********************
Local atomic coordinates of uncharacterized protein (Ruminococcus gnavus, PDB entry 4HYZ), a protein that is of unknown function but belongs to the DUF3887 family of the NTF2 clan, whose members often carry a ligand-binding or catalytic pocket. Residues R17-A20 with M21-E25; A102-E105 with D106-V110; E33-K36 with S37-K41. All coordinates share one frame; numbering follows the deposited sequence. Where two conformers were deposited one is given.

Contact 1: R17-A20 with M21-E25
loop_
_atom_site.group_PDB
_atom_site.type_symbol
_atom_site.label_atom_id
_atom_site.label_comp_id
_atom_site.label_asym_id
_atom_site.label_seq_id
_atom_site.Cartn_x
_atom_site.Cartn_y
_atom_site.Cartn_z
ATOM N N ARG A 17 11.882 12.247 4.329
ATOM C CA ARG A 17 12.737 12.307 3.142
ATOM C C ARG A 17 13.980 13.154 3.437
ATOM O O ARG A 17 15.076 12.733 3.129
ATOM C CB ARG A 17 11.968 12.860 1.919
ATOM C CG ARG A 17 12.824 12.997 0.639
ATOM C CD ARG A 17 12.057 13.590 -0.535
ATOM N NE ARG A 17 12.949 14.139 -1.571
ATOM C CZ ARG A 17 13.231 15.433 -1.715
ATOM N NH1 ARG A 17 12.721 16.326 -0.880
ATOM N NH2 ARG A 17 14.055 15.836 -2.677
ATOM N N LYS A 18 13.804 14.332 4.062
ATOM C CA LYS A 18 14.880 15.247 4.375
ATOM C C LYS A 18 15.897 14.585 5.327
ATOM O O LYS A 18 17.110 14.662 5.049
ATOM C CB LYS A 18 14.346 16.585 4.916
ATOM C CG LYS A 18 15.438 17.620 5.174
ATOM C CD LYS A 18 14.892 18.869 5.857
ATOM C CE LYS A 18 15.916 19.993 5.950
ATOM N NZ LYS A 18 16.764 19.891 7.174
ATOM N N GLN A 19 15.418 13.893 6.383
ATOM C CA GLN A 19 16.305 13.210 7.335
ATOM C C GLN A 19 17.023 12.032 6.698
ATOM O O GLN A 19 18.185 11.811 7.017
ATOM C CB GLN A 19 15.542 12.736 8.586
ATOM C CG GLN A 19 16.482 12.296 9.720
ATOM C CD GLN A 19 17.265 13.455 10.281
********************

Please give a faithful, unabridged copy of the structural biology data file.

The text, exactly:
Local atomic coordinates of uncharacterized protein (Ruminococcus gnavus, PDB entry 4HYZ), a protein that is of unknown function but belongs to the DUF3887 family of the NTF2 clan, whose members often carry a ligand-binding or catalytic pocket. Residues R17-A20 with M21-E25; A102-E105 with D106-V110; E33-K36 with S37-K41. All coordinates share one frame; numbering follows the deposited sequence. Where two conformers were deposited one is given.

Contact 1: R17-A20 with M21-E25
loop_
_atom_site.group_PDB
_atom_site.type_symbol
_atom_site.label_atom_id
_atom_site.label_comp_id
_atom_site.label_asym_id
_atom_site.label_seq_id
_atom_site.Cartn_x
_atom_site.Cartn_y
_atom_site.Cartn_z
ATOM N N ARG A 17 11.882 12.247 4.329
ATOM C CA ARG A 17 12.737 12.307 3.142
ATOM C C ARG A 17 13.980 13.154 3.437
ATOM O O ARG A 17 15.076 12.733 3.129
ATOM C CB ARG A 17 11.968 12.860 1.919
ATOM C CG ARG A 17 12.824 12.997 0.639
ATOM C CD ARG A 17 12.057 13.590 -0.535
ATOM N NE ARG A 17 12.949 14.139 -1.571
ATOM C CZ ARG A 17 13.231 15.433 -1.715
ATOM N NH1 ARG A 17 12.721 16.326 -0.880
ATOM N NH2 ARG A 17 14.055 15.836 -2.677
ATOM N N LYS A 18 13.804 14.332 4.062
ATOM C CA LYS A 18 14.880 15.247 4.375
ATOM C C LYS A 18 15.897 14.585 5.327
ATOM O O LYS A 18 17.110 14.662 5.049
ATOM C CB LYS A 18 14.346 16.585 4.916
ATOM C CG LYS A 18 15.438 17.620 5.174
ATOM C CD LYS A 18 14.892 18.869 5.857
ATOM C CE LYS A 18 15.916 19.993 5.950
ATOM N NZ LYS A 18 16.764 19.891 7.174
ATOM N N GLN A 19 15.418 13.893 6.383
ATOM C CA GLN A 19 16.305 13.210 7.335
ATOM C C GLN A 19 17.023 12.032 6.698
ATOM O O GLN A 19 18.185 11.811 7.017
ATOM C CB GLN A 19 15.542 12.736 8.586
ATOM C CG GLN A 19 16.482 12.296 9.720
ATOM C CD GLN A 19 17.265 13.455 10.281